Caracas responded by angrily recalling its envoy to Washington and ramping up its military preparedness.
The South American bloc UNASUR labeled Obama's executive order an "interventionist threat," with Ecuadoran Foreign Minister Ricardo Patino saying it "violates Venezuela's sovereignty."
Despite the frosty ties, the United States is still the biggest consumer of Venezuela's oil.
Venezuelan Defence Minister General Vladimir Padrino Lopez said that the military maneuvers, many of which were to be held in the south of Caracas, were meant to prepare soldiers for "their mission, their goal and with the will to be victorious."
Other exercises in the show of might focus on Venezuela's oil-producing areas, including the Caribbean coast and an oil field some 200 kilometers (125 miles) to the west of Caracas.
Military officials said they will also test the nation's air defenses and will ensure that its anti-aircraft systems are ready to be deployed if needed.
Interviewed on television about the exercises, the officials echoed Maduro's line that the "civilian-military union" was defeating "imperialists," "people who have no fatherland" and "invaders."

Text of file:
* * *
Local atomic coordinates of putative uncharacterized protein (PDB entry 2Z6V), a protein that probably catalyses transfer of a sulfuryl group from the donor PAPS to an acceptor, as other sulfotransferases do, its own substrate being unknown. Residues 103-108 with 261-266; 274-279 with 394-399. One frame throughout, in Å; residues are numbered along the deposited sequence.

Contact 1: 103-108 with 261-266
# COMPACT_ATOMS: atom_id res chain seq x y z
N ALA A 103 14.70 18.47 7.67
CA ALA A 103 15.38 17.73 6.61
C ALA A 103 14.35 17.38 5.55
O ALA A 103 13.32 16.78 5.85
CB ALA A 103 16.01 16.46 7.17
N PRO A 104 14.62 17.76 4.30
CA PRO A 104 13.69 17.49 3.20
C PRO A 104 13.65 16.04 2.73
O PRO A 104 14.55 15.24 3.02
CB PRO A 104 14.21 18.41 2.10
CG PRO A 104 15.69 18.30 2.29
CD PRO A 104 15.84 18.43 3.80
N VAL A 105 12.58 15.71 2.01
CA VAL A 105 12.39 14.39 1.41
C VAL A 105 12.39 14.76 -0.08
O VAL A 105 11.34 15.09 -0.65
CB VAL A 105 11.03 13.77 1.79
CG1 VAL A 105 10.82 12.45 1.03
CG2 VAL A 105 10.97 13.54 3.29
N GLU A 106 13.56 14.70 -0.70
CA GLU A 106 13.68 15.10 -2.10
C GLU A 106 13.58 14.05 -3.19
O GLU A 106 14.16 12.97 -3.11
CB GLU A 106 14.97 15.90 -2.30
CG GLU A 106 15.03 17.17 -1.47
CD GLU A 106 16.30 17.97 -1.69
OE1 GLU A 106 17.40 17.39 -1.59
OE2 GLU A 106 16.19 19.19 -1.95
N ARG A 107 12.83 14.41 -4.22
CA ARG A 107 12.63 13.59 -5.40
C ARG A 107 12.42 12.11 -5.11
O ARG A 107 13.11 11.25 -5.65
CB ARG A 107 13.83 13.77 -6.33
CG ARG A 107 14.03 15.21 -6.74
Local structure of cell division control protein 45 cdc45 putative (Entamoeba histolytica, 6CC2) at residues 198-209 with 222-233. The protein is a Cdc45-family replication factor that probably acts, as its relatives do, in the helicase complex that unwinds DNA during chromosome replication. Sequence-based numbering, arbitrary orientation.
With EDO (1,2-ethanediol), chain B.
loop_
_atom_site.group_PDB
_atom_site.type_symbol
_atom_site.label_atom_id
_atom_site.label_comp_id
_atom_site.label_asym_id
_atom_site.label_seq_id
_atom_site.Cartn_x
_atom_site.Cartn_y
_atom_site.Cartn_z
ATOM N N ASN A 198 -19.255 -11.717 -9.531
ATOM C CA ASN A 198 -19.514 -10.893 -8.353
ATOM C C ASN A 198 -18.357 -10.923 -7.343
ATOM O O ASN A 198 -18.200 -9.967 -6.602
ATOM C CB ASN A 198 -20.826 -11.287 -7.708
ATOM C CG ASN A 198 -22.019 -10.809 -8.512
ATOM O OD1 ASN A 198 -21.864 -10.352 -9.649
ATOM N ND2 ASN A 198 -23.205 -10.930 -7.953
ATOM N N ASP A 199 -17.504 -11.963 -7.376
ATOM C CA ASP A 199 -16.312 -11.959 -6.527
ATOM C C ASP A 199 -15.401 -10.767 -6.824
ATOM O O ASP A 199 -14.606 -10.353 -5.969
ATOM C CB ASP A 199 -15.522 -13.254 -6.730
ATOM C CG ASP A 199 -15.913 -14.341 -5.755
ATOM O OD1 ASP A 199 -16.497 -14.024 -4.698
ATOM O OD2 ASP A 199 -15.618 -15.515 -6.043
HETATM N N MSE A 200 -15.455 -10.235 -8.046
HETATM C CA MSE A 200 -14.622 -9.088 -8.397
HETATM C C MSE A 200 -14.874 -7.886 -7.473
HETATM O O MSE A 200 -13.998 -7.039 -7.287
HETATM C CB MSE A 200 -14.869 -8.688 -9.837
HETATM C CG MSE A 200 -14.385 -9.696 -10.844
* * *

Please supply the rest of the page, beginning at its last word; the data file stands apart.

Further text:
Now Maduro is seeking extraordinary powers from the legislature that would allow him to rule by decree.
His popularity has sunk in the past year amid the economic crisis.
Elected to succeed his late mentor Hugo Chavez in April 2013, Maduro had obtained yearlong powers to impose economic laws by decree.
An employee waits to unload valuable merchandise while people line up outside a supermarket in Caracas on Jan. 20, 2015.
Cash-strapped Venezuela, which has the second-largest oil reserves in the world, after Saudi Arabia, and relies on oil for 95 percent of its export revenue, has been hit particularly hard by plummeting global prices. Still, it’s hard not to read a commodity-sharing deal proposed by nearby Trinidad and Tobago’s prime minister as anything but humiliating.
Joshua Keating is a staff writer at Slate focusing on international affairs.
At a news conference Tuesday, Prime Minister Kamla Persad-Bissessar suggested that her government would “purchase goods identified by the Government of Venezuela from T&T’s manufacturers, such as tissue paper, gasoline, and parts for machinery,” and trade them for Venezuelan oil. It’s not clear if the Venezuelans are open to the deal, but they certainly need the goods.